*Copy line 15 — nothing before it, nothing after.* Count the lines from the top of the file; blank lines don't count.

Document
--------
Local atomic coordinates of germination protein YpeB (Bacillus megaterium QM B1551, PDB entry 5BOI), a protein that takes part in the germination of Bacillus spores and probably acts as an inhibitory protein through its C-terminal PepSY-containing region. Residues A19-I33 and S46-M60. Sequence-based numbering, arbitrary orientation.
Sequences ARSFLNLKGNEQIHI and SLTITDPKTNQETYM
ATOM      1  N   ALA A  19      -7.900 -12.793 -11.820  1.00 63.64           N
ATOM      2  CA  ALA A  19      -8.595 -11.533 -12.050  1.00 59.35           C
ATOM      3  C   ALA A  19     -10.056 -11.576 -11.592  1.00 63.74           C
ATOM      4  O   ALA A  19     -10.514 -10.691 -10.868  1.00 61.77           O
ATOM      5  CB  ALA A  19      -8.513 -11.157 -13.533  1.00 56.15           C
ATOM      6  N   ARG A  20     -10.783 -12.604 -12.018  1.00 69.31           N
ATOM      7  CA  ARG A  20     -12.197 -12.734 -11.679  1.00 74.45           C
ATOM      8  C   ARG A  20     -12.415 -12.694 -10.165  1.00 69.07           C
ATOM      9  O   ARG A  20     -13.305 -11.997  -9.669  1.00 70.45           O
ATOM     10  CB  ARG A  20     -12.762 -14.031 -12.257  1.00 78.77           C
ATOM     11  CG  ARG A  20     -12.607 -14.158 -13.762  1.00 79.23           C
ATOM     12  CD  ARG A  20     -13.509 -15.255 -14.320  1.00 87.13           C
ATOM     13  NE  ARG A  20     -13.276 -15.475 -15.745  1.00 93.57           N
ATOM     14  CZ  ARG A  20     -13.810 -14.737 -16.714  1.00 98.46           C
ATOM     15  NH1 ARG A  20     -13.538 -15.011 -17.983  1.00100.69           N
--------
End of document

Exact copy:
ATOM     13  NE  ARG A  20     -13.276 -15.475 -15.745  1.00 93.57           N